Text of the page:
GWASes have become the standard method of interrogating molecular genetic influences to complex traits. Many of these studies have focused on quantitative traits in blood serum, which have resulted in the mapping of hundreds of significantly associated loci (2326). Also serum immunoglobulin levels have been object of GWA studies. In 2012, Yang et al. identified in a two-stage analysis a SNP in the TNFSF13 gene that showed genome-wide significant association to IgA (P = 2 × 10−8) in the discovery sample that dropped to borderline significance in the combined discovery and replication data set consisting of 1999 plus 1496 subjects (27). To date, there have also been three GWA studies published investigating the regulation of serum Immunoglobulin E levels (2830). These studies found novel associated SNPs in the FCER1A, the STAT6 and the IL13 genes.

To identify loci involved in regulating normal serum IgA concentrations we used the IgA measurements of almost 10 000 of the Swedish twins participating in the TwinGene study that also had available genome-wide SNP array data. Replication of the top genome-wide significant finding were sought in two independent samples (i) EIRA, which is a study of Swedish cases of rheumatoid arthritis (RA) and controls, and (ii) BAMSE, a Swedish study of allergy in children.

RESULTS

Twin heritability and GCTA

The classical twin design examines the proportion of variance in a trait that is due to additive genetic factors (A), against the proportions that are due to shared (C) or non-shared environment (E), from here on referred to as the ACE model. ACE models of IgA level were fit on square root-transformed IgA values adjusted for age at sampling and batch. The resulting distribution was normal with similar mean and variance between the zygosity classes. The heritability (A) was found to be 0.50 (95% CI 0.40–0.54), shared environment (C) 0.00 (95% CI 0.00–0.00) and non-shared environment (E) 0.50 (95% CI 0.46–0.54; see Table 1). We also investigated a sex-limited model in which the sex specific parameters were allowed to differ from each other. This revealed that there was a significant quantitative difference in variance components between the sexes (P < 0.01). The heritability was observed to be larger among the females (0.61, 95% CI 0.53–0.66) compared with males (0.21, 95% CI 0.06–0.38). Furthermore, for males, a significant contribution of shared environment (C = 0.20, 95% CI 0.06–0.32) was detected, while this component was close to null and non-significant among females (Table 1). As indicated by similar covariances in opposite and same-sex DZ twins no evidence for qualitative sex differences were found (P = 0.99), suggesting the same genetic factors to be involved in males and females.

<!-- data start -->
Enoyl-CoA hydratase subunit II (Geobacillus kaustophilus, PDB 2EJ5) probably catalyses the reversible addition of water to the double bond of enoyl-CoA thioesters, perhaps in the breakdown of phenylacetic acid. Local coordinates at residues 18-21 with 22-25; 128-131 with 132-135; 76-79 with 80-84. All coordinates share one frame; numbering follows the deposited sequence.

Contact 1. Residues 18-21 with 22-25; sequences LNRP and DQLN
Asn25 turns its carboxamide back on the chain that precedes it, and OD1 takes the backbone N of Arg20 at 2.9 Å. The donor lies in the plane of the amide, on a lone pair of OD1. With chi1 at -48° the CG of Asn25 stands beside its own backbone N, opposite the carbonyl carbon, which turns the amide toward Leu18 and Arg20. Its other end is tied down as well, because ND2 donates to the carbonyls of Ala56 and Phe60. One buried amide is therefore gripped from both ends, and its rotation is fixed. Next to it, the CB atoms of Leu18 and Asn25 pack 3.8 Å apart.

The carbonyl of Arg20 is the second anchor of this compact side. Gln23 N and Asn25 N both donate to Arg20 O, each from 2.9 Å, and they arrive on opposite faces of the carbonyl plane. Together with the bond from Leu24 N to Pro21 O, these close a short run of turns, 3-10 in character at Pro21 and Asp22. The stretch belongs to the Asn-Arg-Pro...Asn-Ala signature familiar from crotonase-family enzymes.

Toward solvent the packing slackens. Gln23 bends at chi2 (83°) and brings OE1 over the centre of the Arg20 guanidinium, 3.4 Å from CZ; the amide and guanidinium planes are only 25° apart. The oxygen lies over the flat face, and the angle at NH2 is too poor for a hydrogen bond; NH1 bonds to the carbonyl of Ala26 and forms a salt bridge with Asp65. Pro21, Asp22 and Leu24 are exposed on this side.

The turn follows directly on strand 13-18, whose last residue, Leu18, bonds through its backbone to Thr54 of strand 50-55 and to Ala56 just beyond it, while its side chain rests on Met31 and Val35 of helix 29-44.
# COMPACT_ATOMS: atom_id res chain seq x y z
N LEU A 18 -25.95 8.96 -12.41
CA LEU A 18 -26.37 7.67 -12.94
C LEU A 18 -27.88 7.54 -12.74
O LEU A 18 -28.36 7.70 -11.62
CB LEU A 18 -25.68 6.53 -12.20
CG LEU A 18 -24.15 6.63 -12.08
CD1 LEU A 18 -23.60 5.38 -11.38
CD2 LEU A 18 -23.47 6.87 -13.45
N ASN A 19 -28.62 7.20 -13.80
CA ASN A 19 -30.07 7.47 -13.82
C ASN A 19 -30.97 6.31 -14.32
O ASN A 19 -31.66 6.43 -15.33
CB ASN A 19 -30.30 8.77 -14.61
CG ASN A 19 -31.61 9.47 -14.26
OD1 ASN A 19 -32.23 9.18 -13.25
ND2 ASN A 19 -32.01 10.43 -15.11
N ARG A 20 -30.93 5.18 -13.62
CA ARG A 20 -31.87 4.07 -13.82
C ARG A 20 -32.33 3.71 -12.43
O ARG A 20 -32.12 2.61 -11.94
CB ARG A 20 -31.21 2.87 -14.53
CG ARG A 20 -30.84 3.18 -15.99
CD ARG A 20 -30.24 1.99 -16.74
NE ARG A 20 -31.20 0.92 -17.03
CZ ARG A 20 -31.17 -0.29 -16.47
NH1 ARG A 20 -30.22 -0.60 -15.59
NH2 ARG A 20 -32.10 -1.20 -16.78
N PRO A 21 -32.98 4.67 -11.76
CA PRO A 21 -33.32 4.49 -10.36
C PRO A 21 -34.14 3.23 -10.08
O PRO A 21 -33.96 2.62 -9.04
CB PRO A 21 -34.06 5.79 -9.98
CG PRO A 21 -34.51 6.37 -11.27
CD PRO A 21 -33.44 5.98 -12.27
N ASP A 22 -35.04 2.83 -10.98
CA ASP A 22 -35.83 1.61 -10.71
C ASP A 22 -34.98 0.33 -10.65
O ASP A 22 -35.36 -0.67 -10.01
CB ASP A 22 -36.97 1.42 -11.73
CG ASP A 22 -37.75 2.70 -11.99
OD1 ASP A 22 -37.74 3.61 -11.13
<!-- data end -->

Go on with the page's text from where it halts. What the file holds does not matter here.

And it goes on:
Table 1.

Sex-combined and sex-limited twin ACE model on genetic and environmental influences on IgA levela

Sex A% (95% CI) C% (95% CI) E% (95% CI) 
All 0.503 0.000 0.497 
(0.402–0.540) (0.000–0.000) (0.459–0.541) 
Male 0.221 0.200 0.588 
(0.058–0.379) (0.064–0.322) (0.526–0.654) 
Female 0.613 0.003 0.382 
(0.532–0.622) (0.000–0.062) (0.459–0.541) 
Sex A% (95% CI) C% (95% CI) E% (95% CI) 
All 0.503 0.000 0.497 
(0.402–0.540) (0.000–0.000) (0.459–0.541) 
Male 0.221 0.200 0.588